The Life and Letters of Margaret Junkin Preston

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The private letters and diary excerpts included in this biography give a vivid picture of the life and times of this lettered woman.
 

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Page 329 - For who, to dumb forgetfulness a prey, This pleasing, anxious being e'er resigned, Left the warm precincts of the cheerful day, Nor cast one longing, lingering look behind...
Page 115 - So perish all such enemies of Virginia ! all such enemies of the Union ! all such foes of the human race...
Page 347 - The practice looks absurd, and so it would be now. True, it stored the memory with many good quotations for ready use. But after the fashion of Master Clark — a fashion brought from Trinity — this ' capping verses ' was much in vogue, and Edgar Poe was an expert at it. " He was very fond of the Odes of Horace, and repeated them so often in my hearing that I learned by sound the words of many, before I understood their meaning. In the lilting rhythm of the Sapphics and Iambics, his ear, as yet...
Page 112 - The sheriff asked him if he should give him a private signal, before the fatal moment. He replied in a voice that sounded to me unnaturally natural — so composed was its tone and so distinct its articulation — that " it did not matter to him, if only they would not keep him too long waiting.
Page 304 - WE TWO. Ah, painful-sweet ! how can I take it in ! That somewhere in the illimitable blue Of God's pure space, which men call Heaven, — we two Again shall find each other, and begin The infinite life of love, a life akin To angels...
Page 289 - With all their zeal to warm their welcome here. What (great I will not say, but] sudden cheer Didst thou then make 'em! and what praise was heaped On thy good lady then!
Page 239 - Let the tent be struck": Victorious morning Through every crevice flashes in a day Magnificent beyond all earth's adorning : The night is over ; wherefore should he stay ? And wherefore should our voices choke to say, " The General has gone forward !" Life's foughten field not once beheld surrender, But with superb endurance, present, past, Our pure Commander, lofty, simple, tender, Through good, through ill, held his high purpose fast, Wearing his armor spotless, — till at last Death gave the...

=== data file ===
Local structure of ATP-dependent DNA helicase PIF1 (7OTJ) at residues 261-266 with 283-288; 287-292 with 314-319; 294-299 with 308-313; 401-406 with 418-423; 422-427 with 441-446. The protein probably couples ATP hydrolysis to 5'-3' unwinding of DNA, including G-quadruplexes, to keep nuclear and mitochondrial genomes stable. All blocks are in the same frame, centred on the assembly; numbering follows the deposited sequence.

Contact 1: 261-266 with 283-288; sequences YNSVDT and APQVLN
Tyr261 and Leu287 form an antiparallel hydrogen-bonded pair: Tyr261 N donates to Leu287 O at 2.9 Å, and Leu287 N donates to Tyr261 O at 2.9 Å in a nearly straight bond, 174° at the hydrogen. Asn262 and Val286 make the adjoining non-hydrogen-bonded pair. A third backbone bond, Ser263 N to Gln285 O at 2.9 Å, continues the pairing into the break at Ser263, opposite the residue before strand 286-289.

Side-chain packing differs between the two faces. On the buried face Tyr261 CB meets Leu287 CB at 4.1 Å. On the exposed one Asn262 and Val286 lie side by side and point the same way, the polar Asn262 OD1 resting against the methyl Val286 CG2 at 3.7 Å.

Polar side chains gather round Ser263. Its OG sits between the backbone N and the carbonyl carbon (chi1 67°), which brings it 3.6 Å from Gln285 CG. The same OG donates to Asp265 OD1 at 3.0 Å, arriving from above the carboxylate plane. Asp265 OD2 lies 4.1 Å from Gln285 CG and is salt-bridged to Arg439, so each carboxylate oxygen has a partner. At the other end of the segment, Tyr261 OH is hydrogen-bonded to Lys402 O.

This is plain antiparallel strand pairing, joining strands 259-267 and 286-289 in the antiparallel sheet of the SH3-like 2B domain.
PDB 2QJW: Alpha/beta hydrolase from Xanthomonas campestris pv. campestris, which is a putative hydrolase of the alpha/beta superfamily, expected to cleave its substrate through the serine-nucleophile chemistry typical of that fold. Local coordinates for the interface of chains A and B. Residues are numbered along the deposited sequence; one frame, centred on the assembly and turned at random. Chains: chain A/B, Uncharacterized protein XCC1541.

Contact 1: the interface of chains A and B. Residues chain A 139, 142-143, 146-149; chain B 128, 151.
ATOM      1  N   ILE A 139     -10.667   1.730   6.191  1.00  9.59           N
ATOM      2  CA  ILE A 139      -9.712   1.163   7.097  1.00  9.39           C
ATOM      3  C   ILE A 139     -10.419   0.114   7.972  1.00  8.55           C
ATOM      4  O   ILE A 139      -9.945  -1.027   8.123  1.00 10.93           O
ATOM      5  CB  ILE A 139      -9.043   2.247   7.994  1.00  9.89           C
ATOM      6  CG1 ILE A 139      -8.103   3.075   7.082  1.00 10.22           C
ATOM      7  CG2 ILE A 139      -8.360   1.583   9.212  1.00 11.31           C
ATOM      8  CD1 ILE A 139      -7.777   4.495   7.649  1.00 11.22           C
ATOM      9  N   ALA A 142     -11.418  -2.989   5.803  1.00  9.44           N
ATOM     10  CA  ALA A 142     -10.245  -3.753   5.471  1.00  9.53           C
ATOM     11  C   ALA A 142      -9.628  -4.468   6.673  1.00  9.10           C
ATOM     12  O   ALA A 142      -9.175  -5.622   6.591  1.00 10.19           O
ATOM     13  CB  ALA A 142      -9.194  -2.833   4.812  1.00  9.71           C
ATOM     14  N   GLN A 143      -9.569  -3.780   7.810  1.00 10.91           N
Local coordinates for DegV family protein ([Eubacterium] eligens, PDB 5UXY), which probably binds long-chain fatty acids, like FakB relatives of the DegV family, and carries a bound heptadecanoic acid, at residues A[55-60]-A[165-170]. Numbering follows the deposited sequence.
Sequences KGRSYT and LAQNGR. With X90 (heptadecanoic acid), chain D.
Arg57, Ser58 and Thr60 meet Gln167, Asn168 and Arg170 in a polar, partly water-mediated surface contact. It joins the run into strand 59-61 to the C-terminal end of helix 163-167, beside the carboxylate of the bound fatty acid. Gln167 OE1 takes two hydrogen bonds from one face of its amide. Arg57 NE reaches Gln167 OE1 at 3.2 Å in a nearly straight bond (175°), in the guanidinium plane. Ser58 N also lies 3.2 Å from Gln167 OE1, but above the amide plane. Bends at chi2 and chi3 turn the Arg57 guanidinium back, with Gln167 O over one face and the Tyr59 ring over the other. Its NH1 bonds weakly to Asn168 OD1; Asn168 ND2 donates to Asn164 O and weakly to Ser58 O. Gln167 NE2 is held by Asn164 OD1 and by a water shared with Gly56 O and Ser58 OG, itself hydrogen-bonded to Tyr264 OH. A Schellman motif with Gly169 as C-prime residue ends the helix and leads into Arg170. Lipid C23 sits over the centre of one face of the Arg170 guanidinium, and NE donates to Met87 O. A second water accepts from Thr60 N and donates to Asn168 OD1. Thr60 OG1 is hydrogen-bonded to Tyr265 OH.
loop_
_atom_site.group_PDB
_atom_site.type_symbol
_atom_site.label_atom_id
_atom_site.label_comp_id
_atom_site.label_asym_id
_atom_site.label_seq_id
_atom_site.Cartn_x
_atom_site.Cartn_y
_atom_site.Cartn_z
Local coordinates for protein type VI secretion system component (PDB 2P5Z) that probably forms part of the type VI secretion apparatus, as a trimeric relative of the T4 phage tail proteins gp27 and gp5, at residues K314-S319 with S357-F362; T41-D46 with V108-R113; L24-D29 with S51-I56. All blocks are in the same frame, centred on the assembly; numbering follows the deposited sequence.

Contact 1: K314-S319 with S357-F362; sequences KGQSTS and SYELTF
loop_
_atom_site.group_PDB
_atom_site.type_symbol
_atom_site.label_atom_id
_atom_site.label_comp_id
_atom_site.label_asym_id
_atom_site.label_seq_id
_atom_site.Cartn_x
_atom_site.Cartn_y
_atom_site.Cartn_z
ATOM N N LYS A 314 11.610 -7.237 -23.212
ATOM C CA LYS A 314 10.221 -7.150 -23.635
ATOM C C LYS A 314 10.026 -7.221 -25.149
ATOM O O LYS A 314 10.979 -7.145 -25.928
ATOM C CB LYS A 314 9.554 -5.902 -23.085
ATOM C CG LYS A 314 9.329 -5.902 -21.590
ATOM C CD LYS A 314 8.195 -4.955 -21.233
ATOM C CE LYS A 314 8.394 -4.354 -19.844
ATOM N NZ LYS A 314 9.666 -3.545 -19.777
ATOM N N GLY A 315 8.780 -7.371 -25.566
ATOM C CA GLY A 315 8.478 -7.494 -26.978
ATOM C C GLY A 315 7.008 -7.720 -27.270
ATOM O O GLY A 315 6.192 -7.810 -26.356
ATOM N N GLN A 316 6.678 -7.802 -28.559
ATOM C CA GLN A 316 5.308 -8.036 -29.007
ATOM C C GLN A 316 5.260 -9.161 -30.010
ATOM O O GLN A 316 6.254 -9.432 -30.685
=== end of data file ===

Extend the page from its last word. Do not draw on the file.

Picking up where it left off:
Page 224 - Home, bear me home at last, he said, And lay me where your dead are lying : But not while skies are over-spread, And mournful wintry winds are sighing. "Wait till the royal march of spring Carpets the mountain fastness over, Till chattering birds are on the wing, And buzzing bees are in the clover. "Wait till the laurel bursts its buds, And creeping ivy flings its graces About the lichened rocks — and floods Of sunshine fill the shady places. "Then when the sky, the air, the grass, Sweet...
Page 89 - WITHOUT THEE ; I had thought My orphaned heart would break and die, Ere time had meek quiescence brought, Or soothed the tears it could not dry ; And yet I live, to faint and quail Before the human grief I bear ; To miss thee so, then drown the wail That trembles on my lips in prayer. Thou praising, while I vainly thrill ; Thou glorying, while I weakly pine ; And thus between thy heart and mine The distance ever widening still.
Page 345 - I recall one of his races. A challenge to a foot-race had been passed between the two classical schools of the city : we selected Poe as our champion. The race came off one bright May morning at sunrise, in the Capitol Square. Historical truth compels me to add that on this occasion our school was beaten, and we had to pay up our small bets. Poe ran well, but his competitor was a long-legged, Indian-looking fellow, who would have outstripped Atalanta without the help of the golden apples.

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